Friday, July 29, 2016

The Antiquity of the Edomite Rulers

Alice C. Linsley

Note that both Hebron (where Sarah lived) and Beersheba (where Keturah lived) are in Idumea or ancient Edom. Abraham's territory extended on a north-south axis between the settlements of his two wives and was entirely in the region the Greeks called Idumea. Idumea means "land of red people" and Esau is described in Genesis has having a distinctive red skin tone, typical of the Edomite rulers. The words Edom and Adam both relate to the word dam/dm - blood, and signify the color red.

Even the hills of Edom appear red due to the iron deposits. Deuteronomy 8:9 describes Edom in these words: "A land whose stones are iron and out of whose hills you can dig copper."

Edom was ruled by Horite kings. Seir the Horite is listed in Genesis 36 as one of the Edomite kings. He was a contemporary of Esau the Elder.

In this diagram of the Edomite rulers listed in Genesis 36 we see that there were two chiefs named Esau. Esau the Elder married Adah. Esau the Younger married Oholibamah.

Jeremiah refers to Edom and Teman of Edom as seats of wisdom. The prophet writes: Concerning Edom: This is what the Lord Almighty says: 'Is there no longer wisdom in Teman? Has counsel perished from the prudent? Has their wisdom decayed? (Jeremiah 49:7)

The wisdom to which Jeremiah refers is that of the Horite ruler-priests who were renown in the ancient world for their wisdom and skill at metal work. The Horites were a caste of royal priests and sages who were devotees of Ra, Horus and Hathor. Hathor was the patroness of metal workers. The word "Horite" is the English variant of the word Horim, the term Jews use when speaking of their ancestors.

Timna or Tema plays an important role in early Biblical history. Known by Arabs as Taima, this water source lies about 70 miles north-east of Dedan. During the Chalcolithic Period, Kushite artisans lived here in subterranean dwellings carved out of the limestone with metal tools. The Bible refers to these cave-dwellers as Dedanites. Dedan, Tema and Buz comprized a Horite confederation. Rock drawings from the 13 century BC have been found at Timna.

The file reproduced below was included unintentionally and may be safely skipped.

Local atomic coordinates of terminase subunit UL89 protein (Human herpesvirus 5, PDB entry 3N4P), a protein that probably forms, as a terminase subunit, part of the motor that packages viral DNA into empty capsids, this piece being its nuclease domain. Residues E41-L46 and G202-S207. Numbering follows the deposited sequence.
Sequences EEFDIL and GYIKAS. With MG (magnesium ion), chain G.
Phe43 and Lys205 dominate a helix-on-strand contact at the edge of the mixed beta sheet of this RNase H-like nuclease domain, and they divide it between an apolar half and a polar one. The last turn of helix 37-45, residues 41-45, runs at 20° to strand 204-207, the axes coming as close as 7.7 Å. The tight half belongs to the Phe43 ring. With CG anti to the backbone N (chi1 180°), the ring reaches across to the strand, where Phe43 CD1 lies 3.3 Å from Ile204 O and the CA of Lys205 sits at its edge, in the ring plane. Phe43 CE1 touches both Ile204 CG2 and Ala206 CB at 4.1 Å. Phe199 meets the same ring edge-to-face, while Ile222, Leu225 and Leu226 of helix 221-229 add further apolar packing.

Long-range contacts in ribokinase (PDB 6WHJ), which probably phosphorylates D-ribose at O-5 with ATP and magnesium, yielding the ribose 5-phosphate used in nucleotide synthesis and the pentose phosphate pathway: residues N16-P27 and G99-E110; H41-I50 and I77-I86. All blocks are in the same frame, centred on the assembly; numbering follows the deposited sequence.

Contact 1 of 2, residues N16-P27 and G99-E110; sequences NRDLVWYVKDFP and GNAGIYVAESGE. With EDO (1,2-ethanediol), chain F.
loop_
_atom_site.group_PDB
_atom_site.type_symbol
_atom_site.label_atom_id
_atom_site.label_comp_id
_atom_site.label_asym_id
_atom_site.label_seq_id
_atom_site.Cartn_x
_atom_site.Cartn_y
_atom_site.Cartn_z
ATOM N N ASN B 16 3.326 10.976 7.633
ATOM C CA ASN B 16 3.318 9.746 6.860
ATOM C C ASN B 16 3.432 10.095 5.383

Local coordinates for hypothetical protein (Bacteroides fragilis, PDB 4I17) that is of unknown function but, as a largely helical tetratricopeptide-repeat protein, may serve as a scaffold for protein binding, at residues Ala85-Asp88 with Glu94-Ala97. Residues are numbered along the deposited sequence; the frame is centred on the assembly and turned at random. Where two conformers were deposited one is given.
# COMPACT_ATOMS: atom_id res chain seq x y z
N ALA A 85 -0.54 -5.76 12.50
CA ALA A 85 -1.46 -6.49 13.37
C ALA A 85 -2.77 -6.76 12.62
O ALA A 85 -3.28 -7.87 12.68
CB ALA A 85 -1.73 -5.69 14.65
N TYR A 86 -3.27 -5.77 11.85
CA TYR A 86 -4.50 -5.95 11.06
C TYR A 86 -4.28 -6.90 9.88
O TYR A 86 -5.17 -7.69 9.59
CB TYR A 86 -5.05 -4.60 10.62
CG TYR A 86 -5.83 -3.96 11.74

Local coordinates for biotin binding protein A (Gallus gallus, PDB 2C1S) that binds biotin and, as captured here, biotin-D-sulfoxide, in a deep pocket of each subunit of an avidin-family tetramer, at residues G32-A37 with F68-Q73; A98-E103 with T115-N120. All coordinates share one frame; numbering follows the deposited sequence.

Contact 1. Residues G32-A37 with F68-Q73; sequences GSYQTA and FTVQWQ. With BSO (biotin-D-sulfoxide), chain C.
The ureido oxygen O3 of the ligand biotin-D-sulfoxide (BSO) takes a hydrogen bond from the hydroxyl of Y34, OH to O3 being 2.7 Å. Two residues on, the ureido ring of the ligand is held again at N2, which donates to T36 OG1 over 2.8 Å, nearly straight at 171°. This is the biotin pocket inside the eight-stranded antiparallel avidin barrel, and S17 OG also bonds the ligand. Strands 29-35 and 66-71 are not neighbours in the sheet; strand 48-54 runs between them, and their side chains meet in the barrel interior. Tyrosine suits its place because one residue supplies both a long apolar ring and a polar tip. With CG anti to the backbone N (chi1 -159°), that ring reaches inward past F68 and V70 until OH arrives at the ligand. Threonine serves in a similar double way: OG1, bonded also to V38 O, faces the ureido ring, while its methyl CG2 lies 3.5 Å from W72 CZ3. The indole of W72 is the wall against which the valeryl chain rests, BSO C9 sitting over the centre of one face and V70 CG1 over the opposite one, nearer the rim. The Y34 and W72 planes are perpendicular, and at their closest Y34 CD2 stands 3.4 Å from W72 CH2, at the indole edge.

Timna is the site of 6,000 years old mines. The oldest mines were worked almost continuously until the Roman Period. There are ancient rock carvings showing warriors in chariots, holding axes and shields. A temple dedicated to Hathor was discovered at the southwestern edge of Mt. Timna by Professor Beno Rothenberg of Hebrew University.

The Chalcolithic metal works at Timna were found at the Wadi Nehushtan in the foothills along the western fringe of the southern Arabah Valley. The smelting works, slag and flints at this site were found to be identical to those discovered near Beersheba where Abraham spent much of his time. The metal workers of Timna and the metal workers of Beersheba were kin and the patroness of their mining operations was Hathor, the mother of Horus, who the Horite venerated. Hathor's temple there dates to 1318-1304 BC. In the temple courtyard there was a workshop for casting copper figurines as votive offerings.

In his book Timna, Rothenberg concluded that the peoples living in the area were "partners not only in the work but in the worship of Hathor." (Timna, p. 183)

The wisdom of the Horites extended to medicine, astronomy, commerce, navigation, natural sciences, metal work, stone work, architecture, and writing. They were wise men, prophets and scribes. The term "Nabatean" is derived from the name Naba or Nabu, the guardian of scribes and prophets. The cult of Nabu was introduced into Mesopotamia and Babylon by the Kushites. Some Kushite kings bore the name Nabu, as with Nabu-shum-libur, an early Kushite king in Babylon, and Nabu-aplu-iddina. The Hebrew word nabi, meaning prophet is related.

Genesis 36 speaks to the antiquity of the Edomite rulers